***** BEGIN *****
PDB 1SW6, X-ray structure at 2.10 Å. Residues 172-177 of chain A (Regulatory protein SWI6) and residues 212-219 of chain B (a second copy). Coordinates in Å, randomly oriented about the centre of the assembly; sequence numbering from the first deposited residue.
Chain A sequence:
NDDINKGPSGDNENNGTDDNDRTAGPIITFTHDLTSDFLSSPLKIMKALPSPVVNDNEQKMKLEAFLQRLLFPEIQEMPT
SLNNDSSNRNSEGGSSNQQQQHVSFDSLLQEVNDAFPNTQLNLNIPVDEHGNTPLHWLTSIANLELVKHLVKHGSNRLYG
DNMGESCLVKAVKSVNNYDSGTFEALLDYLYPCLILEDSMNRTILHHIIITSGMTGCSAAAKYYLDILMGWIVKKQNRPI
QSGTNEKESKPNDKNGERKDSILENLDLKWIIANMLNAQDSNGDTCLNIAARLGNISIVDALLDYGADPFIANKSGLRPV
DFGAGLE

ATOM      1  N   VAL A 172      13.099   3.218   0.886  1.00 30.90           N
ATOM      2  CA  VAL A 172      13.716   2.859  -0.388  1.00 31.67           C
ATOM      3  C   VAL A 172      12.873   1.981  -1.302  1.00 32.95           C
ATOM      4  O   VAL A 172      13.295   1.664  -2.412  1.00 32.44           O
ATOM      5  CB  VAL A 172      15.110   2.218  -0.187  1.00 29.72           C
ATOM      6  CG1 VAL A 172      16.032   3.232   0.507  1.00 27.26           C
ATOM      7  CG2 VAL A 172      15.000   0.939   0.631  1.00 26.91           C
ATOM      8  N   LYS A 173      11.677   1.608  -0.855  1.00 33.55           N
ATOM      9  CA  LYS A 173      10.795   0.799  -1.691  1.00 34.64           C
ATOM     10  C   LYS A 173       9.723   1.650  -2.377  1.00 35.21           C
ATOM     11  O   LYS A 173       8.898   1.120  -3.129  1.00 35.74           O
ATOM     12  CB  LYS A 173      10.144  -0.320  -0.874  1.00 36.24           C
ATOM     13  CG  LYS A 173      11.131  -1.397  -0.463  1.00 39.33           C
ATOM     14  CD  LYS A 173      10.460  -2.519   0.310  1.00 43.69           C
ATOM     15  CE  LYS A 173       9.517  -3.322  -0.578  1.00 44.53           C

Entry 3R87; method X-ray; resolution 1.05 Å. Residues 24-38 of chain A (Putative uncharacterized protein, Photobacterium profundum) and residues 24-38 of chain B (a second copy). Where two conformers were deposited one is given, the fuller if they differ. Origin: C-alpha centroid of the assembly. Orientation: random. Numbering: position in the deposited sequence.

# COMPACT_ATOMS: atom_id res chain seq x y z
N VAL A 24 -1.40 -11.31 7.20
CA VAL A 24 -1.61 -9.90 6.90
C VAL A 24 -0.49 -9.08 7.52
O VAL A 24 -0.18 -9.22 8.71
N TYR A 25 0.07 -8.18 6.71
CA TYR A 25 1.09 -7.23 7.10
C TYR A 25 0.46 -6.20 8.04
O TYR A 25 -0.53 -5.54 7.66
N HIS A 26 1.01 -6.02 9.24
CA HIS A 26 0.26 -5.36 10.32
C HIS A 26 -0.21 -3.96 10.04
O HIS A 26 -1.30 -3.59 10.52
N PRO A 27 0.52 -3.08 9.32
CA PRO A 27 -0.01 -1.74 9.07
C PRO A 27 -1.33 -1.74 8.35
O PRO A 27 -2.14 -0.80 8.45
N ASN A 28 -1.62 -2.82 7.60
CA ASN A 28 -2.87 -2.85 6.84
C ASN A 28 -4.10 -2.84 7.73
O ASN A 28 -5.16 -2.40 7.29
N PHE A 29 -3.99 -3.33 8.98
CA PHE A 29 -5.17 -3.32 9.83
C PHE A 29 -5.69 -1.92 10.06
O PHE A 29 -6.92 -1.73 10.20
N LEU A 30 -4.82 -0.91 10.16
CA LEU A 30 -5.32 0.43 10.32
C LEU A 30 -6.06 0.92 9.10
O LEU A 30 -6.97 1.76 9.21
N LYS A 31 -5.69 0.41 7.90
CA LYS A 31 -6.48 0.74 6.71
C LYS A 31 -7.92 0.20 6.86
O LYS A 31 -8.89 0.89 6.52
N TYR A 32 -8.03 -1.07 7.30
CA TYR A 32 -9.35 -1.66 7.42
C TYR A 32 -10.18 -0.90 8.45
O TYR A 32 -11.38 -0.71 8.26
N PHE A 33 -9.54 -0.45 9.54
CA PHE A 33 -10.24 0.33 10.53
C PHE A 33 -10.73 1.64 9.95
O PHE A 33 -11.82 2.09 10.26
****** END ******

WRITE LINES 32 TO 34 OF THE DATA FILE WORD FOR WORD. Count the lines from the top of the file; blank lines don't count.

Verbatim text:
O TYR A 25 -0.53 -5.54 7.66
N HIS A 26 1.01 -6.02 9.24
CA HIS A 26 0.26 -5.36 10.32